Gianni Infantino is FIFA's ninth president after being elected at the world governing body's extraordinary congress in Zurich on Friday.
The FIFA presidential election entered a second round of voting for the first time in 42 years after Infantino of Switzerland secured more backing than pre-vote favourite Sheikh Salman bin Ibrahim al Khalifa of Bahrain in the first round, when a two thirds majority was required to win.
A simple majority of more than 50 per cent - 104 votes - was sufficient for victory in the second round.
And Infantino secured 115 votes to Sheikh Salman's 88 to become the second successive Swiss president, after Sepp Blatter.
The 45-year-old lawyer is from Brig in the Valais region of Switzerland, less than six miles from Blatter's hometown of Visp.
FIFA has its first new head since 1998, when Blatter was appointed for the first time.
Blatter was voted in on five occasions, including last May, but he stepped aside days later amid allegations which led to a six-year ban from football-related activity, which he is contesting.
"FIFA has gone through sad times, moments of crisis, but those times are over."
His resignation prompted the world governing body's extraordinary congress in the most pivotal period of FIFA's 112-year history.
Infantino will serve the remaining term of office for which Blatter was elected last May, meaning there will be a further election in 2019.
He told congress: "Dear friends, I cannot express my feelings in this moment. I told you I went through a journey, an exceptional journey, a journey which made me meet a lot of fantastic people, who love football and breath football and live football every day.
"We will restore the image of FIFA and the respect of FIFA and everyone in the world will applaud us.
"I want to work with all of you together in order to restore and rebuild a new era of FIFA where we can put again football at the centre of the stage.
"FIFA has gone through sad times, moments of crisis, but those times are over. We need to implement the reform and implement good governance and transparency. We also need to have respect.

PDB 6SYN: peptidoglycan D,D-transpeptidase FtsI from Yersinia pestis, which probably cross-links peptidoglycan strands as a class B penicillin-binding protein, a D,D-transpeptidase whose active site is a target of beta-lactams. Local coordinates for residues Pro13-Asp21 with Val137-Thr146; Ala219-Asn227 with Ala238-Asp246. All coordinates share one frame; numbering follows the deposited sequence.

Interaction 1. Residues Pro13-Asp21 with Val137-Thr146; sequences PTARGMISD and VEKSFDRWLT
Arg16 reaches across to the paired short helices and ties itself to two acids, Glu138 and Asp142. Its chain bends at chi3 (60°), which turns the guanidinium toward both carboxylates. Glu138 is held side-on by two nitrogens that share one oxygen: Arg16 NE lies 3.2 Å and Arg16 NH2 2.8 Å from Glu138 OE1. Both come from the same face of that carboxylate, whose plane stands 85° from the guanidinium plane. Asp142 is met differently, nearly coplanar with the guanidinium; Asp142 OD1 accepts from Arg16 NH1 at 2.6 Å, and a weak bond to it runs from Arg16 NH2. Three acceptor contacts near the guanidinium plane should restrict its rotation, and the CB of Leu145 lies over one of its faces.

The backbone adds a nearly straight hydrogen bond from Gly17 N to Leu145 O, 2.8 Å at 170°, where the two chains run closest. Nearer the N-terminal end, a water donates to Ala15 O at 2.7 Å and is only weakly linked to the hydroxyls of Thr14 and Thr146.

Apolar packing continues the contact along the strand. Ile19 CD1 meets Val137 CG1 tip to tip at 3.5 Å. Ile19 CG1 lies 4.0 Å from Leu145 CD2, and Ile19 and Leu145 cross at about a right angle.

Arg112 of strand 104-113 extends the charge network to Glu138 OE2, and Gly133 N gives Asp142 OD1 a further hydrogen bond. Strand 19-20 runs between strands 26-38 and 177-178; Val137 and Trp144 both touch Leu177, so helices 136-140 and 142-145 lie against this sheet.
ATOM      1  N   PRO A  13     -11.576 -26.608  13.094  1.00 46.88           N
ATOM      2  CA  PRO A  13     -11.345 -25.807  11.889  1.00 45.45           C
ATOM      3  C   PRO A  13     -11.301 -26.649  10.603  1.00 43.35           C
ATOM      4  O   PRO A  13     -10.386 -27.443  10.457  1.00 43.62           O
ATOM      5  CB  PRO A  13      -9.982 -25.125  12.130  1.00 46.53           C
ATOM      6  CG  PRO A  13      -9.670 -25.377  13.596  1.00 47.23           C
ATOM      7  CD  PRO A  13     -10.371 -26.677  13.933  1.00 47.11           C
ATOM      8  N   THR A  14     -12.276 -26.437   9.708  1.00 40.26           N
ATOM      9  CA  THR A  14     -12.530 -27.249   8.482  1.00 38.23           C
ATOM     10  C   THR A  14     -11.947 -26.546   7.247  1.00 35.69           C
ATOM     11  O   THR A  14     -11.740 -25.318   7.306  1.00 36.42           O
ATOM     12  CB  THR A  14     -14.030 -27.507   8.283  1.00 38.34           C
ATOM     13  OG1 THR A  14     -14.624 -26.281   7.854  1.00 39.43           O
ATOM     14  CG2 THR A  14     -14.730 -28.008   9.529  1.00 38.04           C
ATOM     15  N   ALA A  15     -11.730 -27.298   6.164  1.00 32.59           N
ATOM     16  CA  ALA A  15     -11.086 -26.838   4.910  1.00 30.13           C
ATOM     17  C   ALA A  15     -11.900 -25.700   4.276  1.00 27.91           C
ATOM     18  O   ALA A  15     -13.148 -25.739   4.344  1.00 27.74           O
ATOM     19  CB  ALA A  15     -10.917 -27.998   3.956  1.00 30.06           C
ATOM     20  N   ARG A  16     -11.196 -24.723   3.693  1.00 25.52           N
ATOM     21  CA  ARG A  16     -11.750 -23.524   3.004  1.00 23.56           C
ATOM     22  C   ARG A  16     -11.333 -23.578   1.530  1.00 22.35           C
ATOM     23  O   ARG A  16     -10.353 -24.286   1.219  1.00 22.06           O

"We're going to win back this respect through hard work, commitment and we're going to make sure we can finally focus on this wonderful game that is football."
Five candidates had been in the running to succeed Blatter, but South African Tokyo Sexwale withdrew his candidacy moments prior to the first round of voting.
The four remaining candidates were vying for 207 votes from FIFA's member associations (Kuwait and Indonesia are suspended).
In the first round, UEFA general secretary Infantino secured 88 of the 207 votes cast, while Sheikh Salman received 85 votes, Prince Ali bin al Hussein 27 and Jerome Champagne seven.
None received the two thirds majority of 138, so voting continued.
It was the first time voting for the FIFA presidential election had reached a second round since 1974, when Joao Havelange of Brazil became the first non-European president ahead of England's Sir Stanley Rous.
Infantino was making his way through the room - and alphabet of member associations - posing for photos and shaking hands, while wearing a beaming smile, as delegates voted in the second round.
Infantino was backed by Europe, with the Football Association and Scottish FA making their backing public. He also had support from Jose Mourinho, Luis Figo, Sir Alex Ferguson and Fabio Capello.
Prince Ali received four votes in the second round and Champagne did not receive any.
Infantino paid tribute to his rivals.
He said: "We had a sporting competition. And it was a great sign of democracy in FIFA. I want to be the president of all of you, of all 209 national associations.
"I travel through the globe and I will continue to do this."